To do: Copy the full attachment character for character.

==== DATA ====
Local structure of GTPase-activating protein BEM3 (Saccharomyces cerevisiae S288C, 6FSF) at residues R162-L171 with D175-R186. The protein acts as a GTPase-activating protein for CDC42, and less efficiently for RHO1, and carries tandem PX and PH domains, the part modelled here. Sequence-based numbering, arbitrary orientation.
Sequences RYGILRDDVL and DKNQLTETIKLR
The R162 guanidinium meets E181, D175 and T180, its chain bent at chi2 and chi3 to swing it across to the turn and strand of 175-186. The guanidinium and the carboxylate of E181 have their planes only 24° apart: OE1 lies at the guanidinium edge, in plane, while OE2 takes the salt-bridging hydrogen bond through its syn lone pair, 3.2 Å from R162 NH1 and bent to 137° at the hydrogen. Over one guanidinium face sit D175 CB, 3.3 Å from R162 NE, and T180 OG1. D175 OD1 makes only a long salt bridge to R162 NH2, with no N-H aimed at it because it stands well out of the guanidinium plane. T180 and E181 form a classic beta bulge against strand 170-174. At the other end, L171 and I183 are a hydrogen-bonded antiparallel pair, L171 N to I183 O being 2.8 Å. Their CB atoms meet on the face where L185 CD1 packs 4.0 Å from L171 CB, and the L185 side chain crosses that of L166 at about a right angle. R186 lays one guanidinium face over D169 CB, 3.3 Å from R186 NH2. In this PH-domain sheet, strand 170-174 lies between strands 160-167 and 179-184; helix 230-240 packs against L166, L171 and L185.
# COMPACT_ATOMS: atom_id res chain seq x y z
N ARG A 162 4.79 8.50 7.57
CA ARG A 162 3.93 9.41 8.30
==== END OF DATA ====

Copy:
Local structure of GTPase-activating protein BEM3 (Saccharomyces cerevisiae S288C, 6FSF) at residues R162-L171 with D175-R186. The protein acts as a GTPase-activating protein for CDC42, and less efficiently for RHO1, and carries tandem PX and PH domains, the part modelled here. Sequence-based numbering, arbitrary orientation.
Sequences RYGILRDDVL and DKNQLTETIKLR
The R162 guanidinium meets E181, D175 and T180, its chain bent at chi2 and chi3 to swing it across to the turn and strand of 175-186. The guanidinium and the carboxylate of E181 have their planes only 24° apart: OE1 lies at the guanidinium edge, in plane, while OE2 takes the salt-bridging hydrogen bond through its syn lone pair, 3.2 Å from R162 NH1 and bent to 137° at the hydrogen. Over one guanidinium face sit D175 CB, 3.3 Å from R162 NE, and T180 OG1. D175 OD1 makes only a long salt bridge to R162 NH2, with no N-H aimed at it because it stands well out of the guanidinium plane. T180 and E181 form a classic beta bulge against strand 170-174. At the other end, L171 and I183 are a hydrogen-bonded antiparallel pair, L171 N to I183 O being 2.8 Å. Their CB atoms meet on the face where L185 CD1 packs 4.0 Å from L171 CB, and the L185 side chain crosses that of L166 at about a right angle. R186 lays one guanidinium face over D169 CB, 3.3 Å from R186 NH2. In this PH-domain sheet, strand 170-174 lies between strands 160-167 and 179-184; helix 230-240 packs against L166, L171 and L185.
# COMPACT_ATOMS: atom_id res chain seq x y z
N ARG A 162 4.79 8.50 7.57
CA ARG A 162 3.93 9.41 8.30